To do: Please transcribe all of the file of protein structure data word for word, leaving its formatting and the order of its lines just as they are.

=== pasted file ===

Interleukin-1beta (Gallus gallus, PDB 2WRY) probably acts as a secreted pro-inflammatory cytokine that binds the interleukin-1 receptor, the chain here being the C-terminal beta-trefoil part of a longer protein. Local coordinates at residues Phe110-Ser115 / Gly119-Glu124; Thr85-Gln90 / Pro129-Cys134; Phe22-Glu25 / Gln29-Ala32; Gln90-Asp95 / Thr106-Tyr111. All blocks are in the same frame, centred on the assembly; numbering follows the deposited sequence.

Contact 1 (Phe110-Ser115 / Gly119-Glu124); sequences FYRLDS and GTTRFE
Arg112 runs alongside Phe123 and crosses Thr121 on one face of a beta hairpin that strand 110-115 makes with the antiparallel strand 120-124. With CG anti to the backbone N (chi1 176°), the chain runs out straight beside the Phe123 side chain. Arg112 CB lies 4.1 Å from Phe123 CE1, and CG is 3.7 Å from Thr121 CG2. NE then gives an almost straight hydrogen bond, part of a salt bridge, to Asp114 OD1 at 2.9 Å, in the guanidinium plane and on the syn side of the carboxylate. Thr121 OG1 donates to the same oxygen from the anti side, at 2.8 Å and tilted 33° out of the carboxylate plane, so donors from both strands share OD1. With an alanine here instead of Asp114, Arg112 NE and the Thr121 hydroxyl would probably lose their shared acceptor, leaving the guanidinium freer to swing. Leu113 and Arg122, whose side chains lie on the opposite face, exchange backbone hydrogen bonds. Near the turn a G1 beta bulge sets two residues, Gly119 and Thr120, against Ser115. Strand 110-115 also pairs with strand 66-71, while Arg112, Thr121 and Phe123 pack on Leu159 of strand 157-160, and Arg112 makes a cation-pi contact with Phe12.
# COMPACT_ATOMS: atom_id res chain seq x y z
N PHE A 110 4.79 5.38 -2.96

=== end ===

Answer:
Interleukin-1beta (Gallus gallus, PDB 2WRY) probably acts as a secreted pro-inflammatory cytokine that binds the interleukin-1 receptor, the chain here being the C-terminal beta-trefoil part of a longer protein. Local coordinates at residues Phe110-Ser115 / Gly119-Glu124; Thr85-Gln90 / Pro129-Cys134; Phe22-Glu25 / Gln29-Ala32; Gln90-Asp95 / Thr106-Tyr111. All blocks are in the same frame, centred on the assembly; numbering follows the deposited sequence.

Contact 1 (Phe110-Ser115 / Gly119-Glu124); sequences FYRLDS and GTTRFE
Arg112 runs alongside Phe123 and crosses Thr121 on one face of a beta hairpin that strand 110-115 makes with the antiparallel strand 120-124. With CG anti to the backbone N (chi1 176°), the chain runs out straight beside the Phe123 side chain. Arg112 CB lies 4.1 Å from Phe123 CE1, and CG is 3.7 Å from Thr121 CG2. NE then gives an almost straight hydrogen bond, part of a salt bridge, to Asp114 OD1 at 2.9 Å, in the guanidinium plane and on the syn side of the carboxylate. Thr121 OG1 donates to the same oxygen from the anti side, at 2.8 Å and tilted 33° out of the carboxylate plane, so donors from both strands share OD1. With an alanine here instead of Asp114, Arg112 NE and the Thr121 hydroxyl would probably lose their shared acceptor, leaving the guanidinium freer to swing. Leu113 and Arg122, whose side chains lie on the opposite face, exchange backbone hydrogen bonds. Near the turn a G1 beta bulge sets two residues, Gly119 and Thr120, against Ser115. Strand 110-115 also pairs with strand 66-71, while Arg112, Thr121 and Phe123 pack on Leu159 of strand 157-160, and Arg112 makes a cation-pi contact with Phe12.
# COMPACT_ATOMS: atom_id res chain seq x y z
N PHE A 110 4.79 5.38 -2.96